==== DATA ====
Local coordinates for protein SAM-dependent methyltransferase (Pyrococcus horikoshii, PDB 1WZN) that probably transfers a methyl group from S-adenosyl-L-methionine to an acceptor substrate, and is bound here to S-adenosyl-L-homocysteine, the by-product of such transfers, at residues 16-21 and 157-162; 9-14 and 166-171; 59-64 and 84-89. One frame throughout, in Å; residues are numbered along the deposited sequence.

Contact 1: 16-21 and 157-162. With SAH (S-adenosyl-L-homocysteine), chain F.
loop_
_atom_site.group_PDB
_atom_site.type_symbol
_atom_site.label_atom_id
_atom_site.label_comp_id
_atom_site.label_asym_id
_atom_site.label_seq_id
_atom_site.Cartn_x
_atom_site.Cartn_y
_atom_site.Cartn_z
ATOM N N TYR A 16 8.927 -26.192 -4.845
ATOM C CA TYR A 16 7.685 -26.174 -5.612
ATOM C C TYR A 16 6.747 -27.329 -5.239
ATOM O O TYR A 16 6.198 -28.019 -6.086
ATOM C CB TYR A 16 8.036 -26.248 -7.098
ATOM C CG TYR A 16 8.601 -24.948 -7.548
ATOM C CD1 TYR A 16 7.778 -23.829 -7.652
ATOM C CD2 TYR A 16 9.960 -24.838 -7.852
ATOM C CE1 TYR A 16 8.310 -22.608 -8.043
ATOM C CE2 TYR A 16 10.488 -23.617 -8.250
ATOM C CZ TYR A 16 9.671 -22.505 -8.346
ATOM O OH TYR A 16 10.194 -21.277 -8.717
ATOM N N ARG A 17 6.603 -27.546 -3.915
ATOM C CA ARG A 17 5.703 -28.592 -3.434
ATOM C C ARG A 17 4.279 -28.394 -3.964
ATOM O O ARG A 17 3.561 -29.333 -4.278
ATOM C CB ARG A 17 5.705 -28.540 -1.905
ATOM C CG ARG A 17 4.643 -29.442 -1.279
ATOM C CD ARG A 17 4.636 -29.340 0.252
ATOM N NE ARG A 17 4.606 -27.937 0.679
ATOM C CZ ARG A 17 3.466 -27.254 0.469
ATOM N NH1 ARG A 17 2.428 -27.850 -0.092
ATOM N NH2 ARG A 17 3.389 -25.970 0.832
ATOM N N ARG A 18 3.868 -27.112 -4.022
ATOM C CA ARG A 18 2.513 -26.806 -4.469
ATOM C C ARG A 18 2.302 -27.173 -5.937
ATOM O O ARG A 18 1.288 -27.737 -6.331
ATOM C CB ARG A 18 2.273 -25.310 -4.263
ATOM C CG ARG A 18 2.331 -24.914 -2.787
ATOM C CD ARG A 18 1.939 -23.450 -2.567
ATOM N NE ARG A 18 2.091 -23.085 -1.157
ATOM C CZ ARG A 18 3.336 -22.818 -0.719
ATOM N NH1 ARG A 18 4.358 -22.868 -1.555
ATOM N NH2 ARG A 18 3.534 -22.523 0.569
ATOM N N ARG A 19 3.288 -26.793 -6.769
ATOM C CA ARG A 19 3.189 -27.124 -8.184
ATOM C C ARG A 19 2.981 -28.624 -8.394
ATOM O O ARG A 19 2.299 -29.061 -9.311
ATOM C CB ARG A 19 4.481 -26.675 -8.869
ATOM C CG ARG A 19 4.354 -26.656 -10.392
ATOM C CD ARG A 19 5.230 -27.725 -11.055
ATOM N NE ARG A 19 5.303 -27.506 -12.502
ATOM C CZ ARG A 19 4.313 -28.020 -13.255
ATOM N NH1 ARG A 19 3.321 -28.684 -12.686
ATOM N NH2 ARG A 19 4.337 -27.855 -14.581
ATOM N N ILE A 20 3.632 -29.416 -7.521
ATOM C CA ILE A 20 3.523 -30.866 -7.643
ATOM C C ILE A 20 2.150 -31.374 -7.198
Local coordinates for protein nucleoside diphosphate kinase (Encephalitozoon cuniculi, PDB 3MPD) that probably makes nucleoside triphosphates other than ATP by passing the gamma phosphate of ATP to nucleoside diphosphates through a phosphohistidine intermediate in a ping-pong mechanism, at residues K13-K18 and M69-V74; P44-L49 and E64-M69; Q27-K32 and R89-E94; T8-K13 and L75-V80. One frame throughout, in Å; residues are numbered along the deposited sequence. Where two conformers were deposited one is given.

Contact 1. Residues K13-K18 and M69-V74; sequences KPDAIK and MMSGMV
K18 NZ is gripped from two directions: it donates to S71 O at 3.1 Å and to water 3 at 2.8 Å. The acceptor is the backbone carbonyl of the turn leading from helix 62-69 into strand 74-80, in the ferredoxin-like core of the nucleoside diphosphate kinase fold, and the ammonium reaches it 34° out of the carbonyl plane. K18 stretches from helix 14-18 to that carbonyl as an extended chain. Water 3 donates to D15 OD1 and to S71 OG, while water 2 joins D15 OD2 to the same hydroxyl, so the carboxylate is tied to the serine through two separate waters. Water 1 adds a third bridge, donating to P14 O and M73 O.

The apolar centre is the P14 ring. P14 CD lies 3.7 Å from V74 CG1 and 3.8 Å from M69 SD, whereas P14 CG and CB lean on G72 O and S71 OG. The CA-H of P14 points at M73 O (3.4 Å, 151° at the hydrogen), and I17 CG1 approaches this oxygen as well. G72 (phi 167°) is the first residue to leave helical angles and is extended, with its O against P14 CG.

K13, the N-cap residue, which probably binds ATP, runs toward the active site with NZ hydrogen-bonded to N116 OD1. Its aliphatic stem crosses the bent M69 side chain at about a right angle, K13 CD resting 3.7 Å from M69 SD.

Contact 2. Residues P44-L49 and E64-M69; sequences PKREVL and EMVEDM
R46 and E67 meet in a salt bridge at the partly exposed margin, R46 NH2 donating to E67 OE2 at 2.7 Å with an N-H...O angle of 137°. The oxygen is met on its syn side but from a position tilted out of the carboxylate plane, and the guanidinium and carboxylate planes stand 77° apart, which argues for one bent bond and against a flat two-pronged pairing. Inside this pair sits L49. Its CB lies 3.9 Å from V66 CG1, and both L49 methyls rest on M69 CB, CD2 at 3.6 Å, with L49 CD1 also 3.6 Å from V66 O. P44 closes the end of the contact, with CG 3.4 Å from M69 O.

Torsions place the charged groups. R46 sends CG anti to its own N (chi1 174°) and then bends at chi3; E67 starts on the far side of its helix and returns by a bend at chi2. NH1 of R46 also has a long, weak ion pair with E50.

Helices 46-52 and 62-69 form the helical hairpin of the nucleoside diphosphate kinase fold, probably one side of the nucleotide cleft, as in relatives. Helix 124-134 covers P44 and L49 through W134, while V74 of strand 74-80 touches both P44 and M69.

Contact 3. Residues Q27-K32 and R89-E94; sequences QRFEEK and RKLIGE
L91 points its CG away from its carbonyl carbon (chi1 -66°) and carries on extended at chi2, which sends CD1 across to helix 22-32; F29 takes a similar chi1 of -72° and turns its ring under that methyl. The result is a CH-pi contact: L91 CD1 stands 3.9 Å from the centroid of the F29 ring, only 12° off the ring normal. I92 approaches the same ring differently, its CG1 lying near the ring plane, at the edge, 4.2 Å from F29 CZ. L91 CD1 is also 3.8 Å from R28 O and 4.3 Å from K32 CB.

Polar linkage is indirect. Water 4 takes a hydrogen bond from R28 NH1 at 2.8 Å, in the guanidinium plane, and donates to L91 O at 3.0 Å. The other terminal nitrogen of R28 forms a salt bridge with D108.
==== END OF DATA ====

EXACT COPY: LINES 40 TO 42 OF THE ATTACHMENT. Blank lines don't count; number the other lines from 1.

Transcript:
ATOM C CB ARG A 18 2.273 -25.310 -4.263
ATOM C CG ARG A 18 2.331 -24.914 -2.787
ATOM C CD ARG A 18 1.939 -23.450 -2.567